Wed, Oct 15, 2003 - Page 2 News List

Top US envoy puts China down

FLIP SIDE Therese Shaheen said that the Chinese economy had many problems and its reliance on Taiwanese brains and capital would probably only increase

AP , TAIPEI

A top US envoy to Taiwan warned yesterday that China's economy has severe problems and if the communist giant wants to succeed, it will need Taiwan's help.

American Institute in Taiwan (AIT) Chairperson Therese Shaheen's address at a business luncheon in Taipei was extremely unusual because she strayed from the official speech text, which was bland, technical and uncritical of China.

American envoys usually stick closely to the approved script so as to avoid making comments that might upset the prickly, complex relations between the US, China and Taiwan.

But the brassy, outspoken Shaheen is a former businesswoman, not a diplomat trained in caution like her predecessors at the Washington office of the AIT.

This is Shaheen's first trip to Taiwan since she was appointed last December..

In her speech to the American Chamber of Commerce in Taipei, Shaheen argued that China's economy is overrated in many ways and has serious problems. She tried to bolster her case with a flurry of statistics and observations:

-- With a GDP of US$1.2 trillion, China's economy is still just one-quarter the size of Japan's.

-- Between 170 million and 250 million people are unemployed in China. "On the high end, this is two times the size of Japan's" population, she said.

-- Unprofitable, inefficient state-owned enterprises aren't privatizing fast enough. "It's causing a lot of problems in the rust belt, especially in provinces adjacent to Korea," she said.

Shaheen qualified her comments by saying, "I'm not predicting the collapse of China. I'm just talking about the downside. I don't believe it's talked about enough."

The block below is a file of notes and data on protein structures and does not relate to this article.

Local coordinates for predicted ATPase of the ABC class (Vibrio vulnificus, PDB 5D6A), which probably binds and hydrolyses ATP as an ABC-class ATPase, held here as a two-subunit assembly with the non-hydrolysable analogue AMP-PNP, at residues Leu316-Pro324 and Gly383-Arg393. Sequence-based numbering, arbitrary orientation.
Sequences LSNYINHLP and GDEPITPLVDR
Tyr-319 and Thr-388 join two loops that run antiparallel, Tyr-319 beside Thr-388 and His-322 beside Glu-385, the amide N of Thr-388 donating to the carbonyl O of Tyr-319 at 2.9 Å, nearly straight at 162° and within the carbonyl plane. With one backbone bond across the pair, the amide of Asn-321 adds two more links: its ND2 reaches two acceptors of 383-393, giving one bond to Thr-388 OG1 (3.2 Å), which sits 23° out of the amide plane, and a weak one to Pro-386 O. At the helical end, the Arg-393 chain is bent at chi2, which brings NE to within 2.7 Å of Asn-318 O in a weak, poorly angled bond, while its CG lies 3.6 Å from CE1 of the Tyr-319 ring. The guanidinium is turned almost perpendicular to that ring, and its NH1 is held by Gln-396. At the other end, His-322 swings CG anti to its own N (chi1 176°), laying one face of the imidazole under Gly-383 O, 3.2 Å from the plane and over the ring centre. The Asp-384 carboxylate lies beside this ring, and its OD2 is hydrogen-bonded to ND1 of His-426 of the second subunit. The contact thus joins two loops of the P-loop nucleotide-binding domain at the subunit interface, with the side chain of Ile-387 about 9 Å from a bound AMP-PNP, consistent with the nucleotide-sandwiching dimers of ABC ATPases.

After her speech, she said that many in Washington are becoming less enamored with China and are reconsidering the country's economic future. She said the observers didn't want to overestimate China like they did the former Soviet Union.

Shaheen said that China was like the emperor in the Emperor's New Clothes fairy tale. In the story, the naked emperor says he's wearing new clothes and the public blindly goes along with it, afraid to disagree.

"The emperor, the People's Republic of China, if it is going to succeed, it needs the help of its No. 1 tailor, Taiwan," she said.

Shaheen said that Taiwan might be the largest foreign investor in China, ahead of America and Japan.

She said that:

-- 60 percent of all the semiconductors produced in China are made by Taiwanese-invested firms.

-- 70 percent of all China-made electronics goods are manufactured by Taiwanese companies.

-- Taiwanese firms invested US$4.3 billion in China last year, while investing US$1 billion in the rest of the world.

Taiwan shouldn't worry that the economy is hollowing out because of the heavy investing in China, she said. Taiwan has sound fundamentals and is the world's 16th largest economy, she said.

"It's the fifth largest economy in Asia, including Australia," she said. "It's bigger than most of our NATO allies."

Shaheen said she didn't expect any breakthroughs in Taiwan-China relations until after the presidential election next March. After the vote, she expected Taiwan would negotiate an end to the ban on direct flights and shipping with China.

"They'll want to work something out because money talks," she said.

Previously, Shaheen was the president and chief operating officer of US Asia Commercial Development Corp, a Washington-based firm whose specialties include joint ventures, mergers and capital investment.

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